And thus, in gratitude for the favours I received from a man, was all sense of religion and duty to God, all regard to virtue and honour, given up at once, and we were to call one another man and wife, who, in the sense of the laws, both of God and our country, were no more than two adulterers; in short, a whore and a rogue. Nor, as I have said above, was my conscience silent in it, though it seems his was; for I sinned with open eyes, and thereby had a double guilt upon me; as I always said, his notions were of another kind, and he either was before of the opinion, or argued himself into it now, that we were both free, and might lawfully marry

But I was quite of another side, nay, and my judgment was right, but my circumstances were my temptation; the terrors behind me looked blacker than the terrors before me;

and the dreadful argument of wanting bread, and being run into the horrible distresses I was in before, mastered all my resolution, and I gave myself up as above.

The rest of the evening we spent very agreeably to me; he was perfectly good humoured, and was at that time very merry; then he made Amy dance with him, and I told him I would put Amy to bed to him. Amy said, with all her heart, she never had been a bride in her life; in short, he made the girl so merry, that, had he not been to lie with me the same night, I believe he would have played the fool with Amy for half an hour, and the girl would no more have refused him than I intended to do; yet before, I had always found her a very modest wench as any I ever saw in all my life; but, in short, the mirth of that night, and a few more such afterwards, ruined the girl's modesty for ever, as shall appear by and by, in its place.

So far does fooling and toying sometimes go, that I know nothing a young woman has to be more cautious of; so far had this innocent girl gone in jesting between her and I, and in talking that she would let him lie with her, if he would but be kinder to me, that at last she let him lie with her in earnest; and so empty was I now of all principle, that I encouraged the doing it almost before my face.

I say but too justly, that I was empty of principle, because, as above, I had yielded to him, not as deluded to believe it lawful, but as overcome by his kindness, and terrified at the fear of my own misery if he should leave me. So, with my eyes open, and with my conscience, as I may say, awake, I sinned, knowing it to be a sin, but having no power to resist. When this had thus made a hole in my heart, and I was come to such a height as to transgress against the light of my own conscience, I was then fit for any wickedness, and conscience left off speaking where it found it could not be heard.

But to return to our story. Having consented, as above, to his proposal, we had not much more to do. He

gave me my writings, and the bond for my maintenance during his life, and for five hundred pounds after his death. And so far was he from abating his affection to me afterwards, that two years after we were thus, as he called it, married, he made his will, and gave me a thousand pounds more, and all my household-stuff, plate, &c which was considerable too.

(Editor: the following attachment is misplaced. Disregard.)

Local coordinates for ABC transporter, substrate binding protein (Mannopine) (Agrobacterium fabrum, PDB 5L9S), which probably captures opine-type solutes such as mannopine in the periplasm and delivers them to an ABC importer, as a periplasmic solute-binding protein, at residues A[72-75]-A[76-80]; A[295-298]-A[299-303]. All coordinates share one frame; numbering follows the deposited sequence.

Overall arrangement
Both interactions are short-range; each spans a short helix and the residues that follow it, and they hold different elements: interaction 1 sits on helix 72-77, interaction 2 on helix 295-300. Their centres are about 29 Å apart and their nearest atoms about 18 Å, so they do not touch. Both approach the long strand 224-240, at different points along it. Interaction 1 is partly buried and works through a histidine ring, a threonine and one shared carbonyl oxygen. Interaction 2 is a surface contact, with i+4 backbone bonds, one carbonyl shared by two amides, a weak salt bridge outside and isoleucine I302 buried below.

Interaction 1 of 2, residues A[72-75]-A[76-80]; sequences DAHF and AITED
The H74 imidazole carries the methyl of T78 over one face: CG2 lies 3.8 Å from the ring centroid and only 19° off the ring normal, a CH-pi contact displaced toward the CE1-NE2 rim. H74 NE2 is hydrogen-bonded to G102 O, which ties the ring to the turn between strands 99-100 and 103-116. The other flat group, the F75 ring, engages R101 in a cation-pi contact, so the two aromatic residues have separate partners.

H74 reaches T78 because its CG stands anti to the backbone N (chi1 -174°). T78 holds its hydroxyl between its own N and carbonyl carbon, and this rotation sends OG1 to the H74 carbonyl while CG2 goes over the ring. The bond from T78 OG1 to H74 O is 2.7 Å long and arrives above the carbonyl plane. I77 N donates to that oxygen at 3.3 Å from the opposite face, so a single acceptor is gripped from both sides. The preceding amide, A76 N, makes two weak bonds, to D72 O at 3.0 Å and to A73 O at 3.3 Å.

Am put us to bed, and my new friend, I cannot call him husband, was so well pleased with Amy for her fidelity and

indness to me, that he paid her all the arrear of her wages that I owed her, and gave her five guineas over; and had it gone no farther, Amy had richly deserved what she had, for never was a maid so true to a mistress in such dreadful circumstances as I was in; nor was what followed more her own fault than mine, who led her almost into it at first, and quite into it at last; and this may be a farther testimony what a hardness of crime I was now arrived to, which was owing to the conviction, that was from the beginning upon me, that I was a whore, not a wife; nor could I ever frame my mouth to call him husband, or to say “my husband” when I was speaking of him.

We lived, surely, the most agreeable life, the grand exception only excepted, that ever two lived together. He was the most obliging, gentlemanly man, and the most tender of me, that ever woman gave herself up to: nor was there ever the least interruption to our mutual kindness, no, not to the last day of his life. But I must bring Amy's disaster in at once, that I may have done with her.

Amy was dressing me one morning, for now I had two maids, and Amy was my chambermaid. Dear madam, says Amy, what a'n't you with child yet? No, Amy, says I, nor

any sign of it.

all my

Law, madam, says Amy, what have you been doing? why you have been married a year and a half: I warrant you, master would have got me with child twice in that time. It may be so, Amy, says I; let him try, can't you? No, says Amy, you'll forbid it now; before, I told you he should, with

heart ; but I won't now, now he's all your own. O, says I, Amy, I'll freely give you my consent; it will be nothing at all to me; nay, I'll put you to bed to him myselí one night or other, if you are willing. No, madam, no, says Amy, not now he's yours.

Why, you fool you, says I, don't I tell you I'll put you to bed to him myself. Nay, nay, says Amy, if you put me to bed to him, that's another case; I believe I shall not rise again very soon. I'll venture that, Amy, says I.

After supper that night, and before we were risen from table, I said to him, Amy being by, Hark ye, Mr. — , do you know that you are to lis with Amy to-night? No, not